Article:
From a safe 1.5 metres…
The Sisters of Perpetual Plastix are a performative duo combatting the general public’s desire to confess their plastic-waste sins.
The Sisters of Perpetual Plastix, involves two nuns called Sister Glitter Nullius (Juundaal) and Sister Ninny Nurdles (Amber) who belong to a religious order locked into a complex love/hate relationship with plastic! Contradiction // hypocrisy // worship, the Sisters are working their way through the metaphor …. Perhaps they can absolve you of your plastic sins…
This idea was conceptualised after being pitched by Kim Williams and Lucas Ihlein, working on their own project apart of Sydney’s 22nd Biennale.
Our work attempts to play with ideas of entrapment and loss of hope in relation to plastic-waste by embodying the character of nuns, and strengthening our knowledge and awareness of plastics with imagery to Catholicism.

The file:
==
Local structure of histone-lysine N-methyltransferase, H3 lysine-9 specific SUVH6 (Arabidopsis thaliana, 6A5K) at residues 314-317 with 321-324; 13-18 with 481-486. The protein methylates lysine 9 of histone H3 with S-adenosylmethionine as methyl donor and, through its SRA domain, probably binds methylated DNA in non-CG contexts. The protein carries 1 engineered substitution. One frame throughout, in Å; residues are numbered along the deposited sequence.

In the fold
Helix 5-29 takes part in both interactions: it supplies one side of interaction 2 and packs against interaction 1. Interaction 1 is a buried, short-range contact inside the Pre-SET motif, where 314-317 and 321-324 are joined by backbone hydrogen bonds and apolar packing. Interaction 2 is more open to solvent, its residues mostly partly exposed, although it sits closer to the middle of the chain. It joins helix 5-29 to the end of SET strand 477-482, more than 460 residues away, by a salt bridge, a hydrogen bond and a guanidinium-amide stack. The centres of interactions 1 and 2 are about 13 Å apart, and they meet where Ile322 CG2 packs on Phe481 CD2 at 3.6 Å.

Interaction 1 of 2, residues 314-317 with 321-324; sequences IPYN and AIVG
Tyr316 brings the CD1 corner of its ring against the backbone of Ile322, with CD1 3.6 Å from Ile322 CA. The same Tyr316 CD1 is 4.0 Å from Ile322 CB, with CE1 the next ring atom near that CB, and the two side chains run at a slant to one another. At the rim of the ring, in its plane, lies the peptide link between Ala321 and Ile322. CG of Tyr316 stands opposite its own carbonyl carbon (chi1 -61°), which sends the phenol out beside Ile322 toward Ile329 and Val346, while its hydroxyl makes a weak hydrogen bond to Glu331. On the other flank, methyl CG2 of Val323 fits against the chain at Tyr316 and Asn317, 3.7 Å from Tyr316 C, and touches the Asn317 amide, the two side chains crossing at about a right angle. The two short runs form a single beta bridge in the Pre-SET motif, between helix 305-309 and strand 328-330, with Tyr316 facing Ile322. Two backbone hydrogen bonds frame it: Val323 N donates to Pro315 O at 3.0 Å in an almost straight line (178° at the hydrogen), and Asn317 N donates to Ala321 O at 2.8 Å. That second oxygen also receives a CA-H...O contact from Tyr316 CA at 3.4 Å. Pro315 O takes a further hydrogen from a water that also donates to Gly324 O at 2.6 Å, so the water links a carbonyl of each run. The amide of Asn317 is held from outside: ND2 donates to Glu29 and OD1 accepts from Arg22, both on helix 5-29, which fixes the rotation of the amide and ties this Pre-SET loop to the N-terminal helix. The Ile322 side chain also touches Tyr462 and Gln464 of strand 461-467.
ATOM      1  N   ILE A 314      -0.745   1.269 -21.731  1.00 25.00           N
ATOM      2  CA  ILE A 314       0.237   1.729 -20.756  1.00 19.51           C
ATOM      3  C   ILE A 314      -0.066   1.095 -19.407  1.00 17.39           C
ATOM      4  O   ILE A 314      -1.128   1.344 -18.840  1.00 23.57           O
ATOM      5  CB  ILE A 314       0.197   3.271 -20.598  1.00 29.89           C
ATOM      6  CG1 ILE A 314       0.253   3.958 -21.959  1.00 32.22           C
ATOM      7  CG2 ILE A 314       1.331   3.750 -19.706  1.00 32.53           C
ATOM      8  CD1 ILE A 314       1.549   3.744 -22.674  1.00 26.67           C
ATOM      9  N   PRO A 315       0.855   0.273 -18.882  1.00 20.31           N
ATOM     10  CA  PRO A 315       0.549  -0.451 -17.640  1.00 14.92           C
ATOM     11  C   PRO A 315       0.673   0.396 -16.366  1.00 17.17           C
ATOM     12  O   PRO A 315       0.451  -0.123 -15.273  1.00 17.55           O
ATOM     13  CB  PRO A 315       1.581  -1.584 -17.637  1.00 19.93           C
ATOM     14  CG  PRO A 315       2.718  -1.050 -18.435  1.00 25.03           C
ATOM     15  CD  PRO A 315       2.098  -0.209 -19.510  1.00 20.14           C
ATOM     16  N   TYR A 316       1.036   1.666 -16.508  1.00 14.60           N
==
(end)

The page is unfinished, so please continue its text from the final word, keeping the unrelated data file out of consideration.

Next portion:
The Sisters were meant to act within the space and context of the Biennale on Cockatoo Island, but due to latest COVID-19 closures and social distancing regulations, have committed to work and perform from remote locations capturing content digitally.
NIRIN is the theme of the 2020 Biennale of Sydney led by artistic director Brook Andrew.
Meaning edge, NIRIN is a word of Andrew’s mother’s Nation, the Wiradjuri people of western New South Wales.
“NIRIN is not a periphery, it is our centre, and it expresses dynamic existing and ancient practices that speak loudly. NIRIN decentres, challenges and transforms dominant narratives, such as the 2020 Captain Cook anniversary in Australia and reorients Western mapping, shining a light on sites of being that are often ignored or rendered invisible. NIRIN is an inspirational journey driven by stories and grass-root practices, realised through twisting perceptions, moments of transition and a sense of being in the world that is interconnected.”Brook Andrew, 2020